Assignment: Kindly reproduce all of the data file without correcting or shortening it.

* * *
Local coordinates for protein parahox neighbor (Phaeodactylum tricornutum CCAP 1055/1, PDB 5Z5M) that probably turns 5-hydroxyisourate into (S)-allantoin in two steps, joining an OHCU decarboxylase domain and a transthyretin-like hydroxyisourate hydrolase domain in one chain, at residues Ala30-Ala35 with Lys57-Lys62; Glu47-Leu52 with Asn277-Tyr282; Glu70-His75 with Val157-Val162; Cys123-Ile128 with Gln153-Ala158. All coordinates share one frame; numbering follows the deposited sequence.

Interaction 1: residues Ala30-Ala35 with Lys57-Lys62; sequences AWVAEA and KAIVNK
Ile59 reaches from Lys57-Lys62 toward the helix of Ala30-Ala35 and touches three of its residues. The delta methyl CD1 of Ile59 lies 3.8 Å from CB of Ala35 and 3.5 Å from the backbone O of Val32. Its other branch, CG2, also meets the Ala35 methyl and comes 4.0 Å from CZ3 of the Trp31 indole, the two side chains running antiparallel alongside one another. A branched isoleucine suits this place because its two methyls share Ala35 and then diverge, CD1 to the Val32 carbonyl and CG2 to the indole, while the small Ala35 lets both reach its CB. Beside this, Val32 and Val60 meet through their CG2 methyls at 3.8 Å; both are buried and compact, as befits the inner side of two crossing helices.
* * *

Local coordinates for protein parahox neighbor (Phaeodactylum tricornutum CCAP 1055/1, PDB 5Z5M) that probably turns 5-hydroxyisourate into (S)-allantoin in two steps, joining an OHCU decarboxylase domain and a transthyretin-like hydroxyisourate hydrolase domain in one chain, at residues Ala30-Ala35 with Lys57-Lys62; Glu47-Leu52 with Asn277-Tyr282; Glu70-His75 with Val157-Val162; Cys123-Ile128 with Gln153-Ala158. All coordinates share one frame; numbering follows the deposited sequence.

Interaction 1: residues Ala30-Ala35 with Lys57-Lys62; sequences AWVAEA and KAIVNK
Ile59 reaches from Lys57-Lys62 toward the helix of Ala30-Ala35 and touches three of its residues. The delta methyl CD1 of Ile59 lies 3.8 Å from CB of Ala35 and 3.5 Å from the backbone O of Val32. Its other branch, CG2, also meets the Ala35 methyl and comes 4.0 Å from CZ3 of the Trp31 indole, the two side chains running antiparallel alongside one another. A branched isoleucine suits this place because its two methyls share Ala35 and then diverge, CD1 to the Val32 carbonyl and CG2 to the indole, while the small Ala35 lets both reach its CB. Beside this, Val32 and Val60 meet through their CG2 methyls at 3.8 Å; both are buried and compact, as befits the inner side of two crossing helices.